By Daniel Burke
Religion News Service
WASHINGTON (RNS) Under fire for criticizing a popular theologian, the U.S. Catholic bishops said they must occasionally assume the role of referee and rule wayward thinkers out of bounds.
"Once ideas are written and published by a theologian, they must stand on their own," Cardinal Donald Wuerl, chairman of the U.S. bishops' committee on doctrine, said in a statement. "It is the bishops who are entrusted with the office of referee, who must call the play."
Earlier this month, Wuerl's committee criticized a book by feminist theologian Sister Elizabeth Johnson that is widely used in Catholic universities and colleges. The book, "Quest for the Living God: Mapping Frontiers in the Theology of God," criticizes and revises traditional church teaching, the bishops said.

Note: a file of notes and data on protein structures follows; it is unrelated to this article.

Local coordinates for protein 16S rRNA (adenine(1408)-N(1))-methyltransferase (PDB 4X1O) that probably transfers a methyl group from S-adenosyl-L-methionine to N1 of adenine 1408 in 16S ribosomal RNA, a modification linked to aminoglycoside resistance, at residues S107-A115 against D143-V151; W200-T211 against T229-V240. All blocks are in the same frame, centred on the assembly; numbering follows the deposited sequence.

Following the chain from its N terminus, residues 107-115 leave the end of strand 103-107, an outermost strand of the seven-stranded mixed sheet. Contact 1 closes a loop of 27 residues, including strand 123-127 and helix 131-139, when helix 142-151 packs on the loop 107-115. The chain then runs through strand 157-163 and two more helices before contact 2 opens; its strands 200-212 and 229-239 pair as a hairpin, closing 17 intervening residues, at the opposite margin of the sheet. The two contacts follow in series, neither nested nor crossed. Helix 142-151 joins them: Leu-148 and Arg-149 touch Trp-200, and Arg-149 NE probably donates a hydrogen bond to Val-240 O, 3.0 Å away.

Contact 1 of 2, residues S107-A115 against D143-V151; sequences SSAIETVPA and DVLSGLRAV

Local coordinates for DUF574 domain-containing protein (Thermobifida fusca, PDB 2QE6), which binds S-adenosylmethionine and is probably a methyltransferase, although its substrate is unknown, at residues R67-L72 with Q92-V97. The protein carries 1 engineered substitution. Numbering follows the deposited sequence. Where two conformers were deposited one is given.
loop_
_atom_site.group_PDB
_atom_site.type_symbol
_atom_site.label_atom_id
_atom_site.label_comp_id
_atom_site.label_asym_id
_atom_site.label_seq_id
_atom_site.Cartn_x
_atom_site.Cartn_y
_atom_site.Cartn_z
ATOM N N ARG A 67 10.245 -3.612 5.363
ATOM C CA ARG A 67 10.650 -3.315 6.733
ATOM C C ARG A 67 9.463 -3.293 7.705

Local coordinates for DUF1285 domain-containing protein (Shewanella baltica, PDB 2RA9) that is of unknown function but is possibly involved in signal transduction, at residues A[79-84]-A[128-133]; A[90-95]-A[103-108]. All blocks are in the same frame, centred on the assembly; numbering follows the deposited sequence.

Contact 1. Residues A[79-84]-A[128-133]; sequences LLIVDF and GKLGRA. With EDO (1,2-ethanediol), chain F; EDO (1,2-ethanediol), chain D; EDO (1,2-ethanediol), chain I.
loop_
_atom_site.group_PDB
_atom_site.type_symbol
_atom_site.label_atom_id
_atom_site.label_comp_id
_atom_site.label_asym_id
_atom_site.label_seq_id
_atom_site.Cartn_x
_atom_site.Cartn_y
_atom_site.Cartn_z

The public back-and-forth debate between the bishops and theologians, while rare, has increased in recent years, as the bishops seek to guide a large and sometimes unwieldy church.
Johnson has said the bishops misrepresented her work, a charge echoed by the Catholic Theological Society of America, which Johnson once served as president.
The CTSA also said the bishops' criticism of Johnson "seems to reflect a very narrow understanding of the theological task."
Wuerl, in his 14-page response, said the CTSA "seems to misread the legitimate and apostolic role of bishops is addressing the right relationship of theologians and bishops."
"It is the responsibility of the bishop to make the call and to declare, if necessary, certain notions out of bounds, the bounds of Christian revelation," Wuerl said.